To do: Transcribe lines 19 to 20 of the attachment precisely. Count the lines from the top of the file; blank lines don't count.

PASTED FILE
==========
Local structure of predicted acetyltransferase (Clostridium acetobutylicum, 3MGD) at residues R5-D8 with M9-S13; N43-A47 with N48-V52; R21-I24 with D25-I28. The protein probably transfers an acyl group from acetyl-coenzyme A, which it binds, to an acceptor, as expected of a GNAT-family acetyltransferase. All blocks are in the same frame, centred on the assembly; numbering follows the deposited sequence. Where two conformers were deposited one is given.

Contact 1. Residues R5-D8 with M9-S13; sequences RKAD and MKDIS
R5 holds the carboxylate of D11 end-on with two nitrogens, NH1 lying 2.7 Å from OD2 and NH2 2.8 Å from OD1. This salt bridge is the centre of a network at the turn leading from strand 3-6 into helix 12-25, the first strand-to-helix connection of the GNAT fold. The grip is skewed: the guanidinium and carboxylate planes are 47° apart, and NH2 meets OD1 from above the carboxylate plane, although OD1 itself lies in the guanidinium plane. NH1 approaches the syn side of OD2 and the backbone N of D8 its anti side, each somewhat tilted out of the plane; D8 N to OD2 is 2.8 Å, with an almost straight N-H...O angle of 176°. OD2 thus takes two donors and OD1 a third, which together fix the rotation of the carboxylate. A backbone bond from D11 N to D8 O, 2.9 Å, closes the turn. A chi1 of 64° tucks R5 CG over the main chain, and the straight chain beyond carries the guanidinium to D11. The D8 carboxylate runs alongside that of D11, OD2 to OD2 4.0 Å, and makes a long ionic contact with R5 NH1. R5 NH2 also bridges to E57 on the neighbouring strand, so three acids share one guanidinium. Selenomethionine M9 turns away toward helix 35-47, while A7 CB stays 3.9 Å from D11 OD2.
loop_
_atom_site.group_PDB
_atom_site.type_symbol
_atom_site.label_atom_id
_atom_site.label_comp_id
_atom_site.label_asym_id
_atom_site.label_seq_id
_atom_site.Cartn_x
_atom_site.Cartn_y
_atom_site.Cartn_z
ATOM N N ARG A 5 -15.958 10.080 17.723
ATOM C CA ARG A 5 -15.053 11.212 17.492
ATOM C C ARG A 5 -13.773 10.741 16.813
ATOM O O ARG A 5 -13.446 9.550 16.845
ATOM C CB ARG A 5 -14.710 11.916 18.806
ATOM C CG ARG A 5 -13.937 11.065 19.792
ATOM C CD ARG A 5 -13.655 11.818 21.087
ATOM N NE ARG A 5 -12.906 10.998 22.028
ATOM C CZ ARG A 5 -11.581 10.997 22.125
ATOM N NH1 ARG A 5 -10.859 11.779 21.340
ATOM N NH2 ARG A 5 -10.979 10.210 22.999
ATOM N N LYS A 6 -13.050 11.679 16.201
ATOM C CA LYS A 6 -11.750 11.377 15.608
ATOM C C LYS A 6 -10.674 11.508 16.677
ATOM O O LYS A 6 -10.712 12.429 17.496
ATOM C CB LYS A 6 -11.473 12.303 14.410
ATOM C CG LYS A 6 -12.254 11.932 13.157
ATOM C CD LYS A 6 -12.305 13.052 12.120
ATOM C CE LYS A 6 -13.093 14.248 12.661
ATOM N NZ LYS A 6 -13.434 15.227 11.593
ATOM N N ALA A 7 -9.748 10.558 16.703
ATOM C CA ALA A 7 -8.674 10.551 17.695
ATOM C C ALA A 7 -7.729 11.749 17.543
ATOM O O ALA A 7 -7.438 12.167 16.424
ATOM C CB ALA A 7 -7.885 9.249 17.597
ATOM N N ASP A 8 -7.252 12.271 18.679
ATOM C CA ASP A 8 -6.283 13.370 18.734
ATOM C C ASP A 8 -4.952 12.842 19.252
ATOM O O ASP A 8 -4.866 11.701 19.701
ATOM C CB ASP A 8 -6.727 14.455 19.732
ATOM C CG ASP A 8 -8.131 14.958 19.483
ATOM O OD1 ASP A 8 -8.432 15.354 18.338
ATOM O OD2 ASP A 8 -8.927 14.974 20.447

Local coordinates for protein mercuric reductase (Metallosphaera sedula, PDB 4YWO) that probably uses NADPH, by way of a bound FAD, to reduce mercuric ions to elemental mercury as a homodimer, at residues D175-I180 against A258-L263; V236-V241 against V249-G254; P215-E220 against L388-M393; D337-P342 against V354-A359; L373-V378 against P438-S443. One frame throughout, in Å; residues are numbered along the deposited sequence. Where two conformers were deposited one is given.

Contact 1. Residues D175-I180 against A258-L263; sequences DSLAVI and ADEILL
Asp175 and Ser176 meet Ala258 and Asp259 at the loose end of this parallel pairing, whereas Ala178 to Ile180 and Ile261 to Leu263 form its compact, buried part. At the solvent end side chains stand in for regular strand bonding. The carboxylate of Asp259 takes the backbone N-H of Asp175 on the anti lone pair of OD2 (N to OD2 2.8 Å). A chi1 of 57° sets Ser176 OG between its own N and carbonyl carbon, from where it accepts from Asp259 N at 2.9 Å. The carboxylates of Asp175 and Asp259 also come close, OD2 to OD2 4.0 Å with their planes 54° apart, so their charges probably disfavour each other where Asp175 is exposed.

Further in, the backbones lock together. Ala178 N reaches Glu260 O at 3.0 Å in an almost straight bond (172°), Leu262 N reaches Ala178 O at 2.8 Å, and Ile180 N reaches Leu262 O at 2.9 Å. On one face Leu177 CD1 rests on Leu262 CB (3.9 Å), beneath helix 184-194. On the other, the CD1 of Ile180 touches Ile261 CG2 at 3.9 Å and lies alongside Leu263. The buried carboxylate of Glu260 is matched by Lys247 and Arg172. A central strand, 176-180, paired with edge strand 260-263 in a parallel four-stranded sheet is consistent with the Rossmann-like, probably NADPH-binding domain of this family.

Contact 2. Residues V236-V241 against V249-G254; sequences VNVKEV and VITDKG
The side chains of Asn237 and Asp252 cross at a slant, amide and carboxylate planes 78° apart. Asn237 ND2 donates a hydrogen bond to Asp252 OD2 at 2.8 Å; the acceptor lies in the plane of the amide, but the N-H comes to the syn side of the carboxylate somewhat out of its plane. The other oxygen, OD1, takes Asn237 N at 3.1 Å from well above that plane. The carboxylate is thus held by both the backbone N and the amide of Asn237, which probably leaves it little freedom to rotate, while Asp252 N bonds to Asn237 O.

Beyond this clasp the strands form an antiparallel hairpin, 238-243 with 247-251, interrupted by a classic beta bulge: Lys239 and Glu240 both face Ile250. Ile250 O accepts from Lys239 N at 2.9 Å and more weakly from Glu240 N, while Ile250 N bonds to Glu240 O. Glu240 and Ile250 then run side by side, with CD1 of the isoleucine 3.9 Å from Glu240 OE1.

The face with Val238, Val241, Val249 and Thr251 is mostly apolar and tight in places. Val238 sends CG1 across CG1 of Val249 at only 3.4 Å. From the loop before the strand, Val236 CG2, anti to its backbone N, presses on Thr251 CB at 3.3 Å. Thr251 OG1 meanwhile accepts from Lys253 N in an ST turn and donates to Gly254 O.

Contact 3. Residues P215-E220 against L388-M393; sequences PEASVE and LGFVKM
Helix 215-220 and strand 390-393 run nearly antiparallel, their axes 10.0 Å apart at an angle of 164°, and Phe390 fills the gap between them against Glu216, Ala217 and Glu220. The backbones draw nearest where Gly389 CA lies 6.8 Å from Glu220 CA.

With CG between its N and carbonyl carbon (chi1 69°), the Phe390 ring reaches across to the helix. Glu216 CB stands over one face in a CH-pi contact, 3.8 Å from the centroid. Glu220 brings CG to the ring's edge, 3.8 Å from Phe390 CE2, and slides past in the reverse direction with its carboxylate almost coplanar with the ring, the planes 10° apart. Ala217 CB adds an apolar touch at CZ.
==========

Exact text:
ATOM C CG ARG A 5 -13.937 11.065 19.792
ATOM C CD ARG A 5 -13.655 11.818 21.087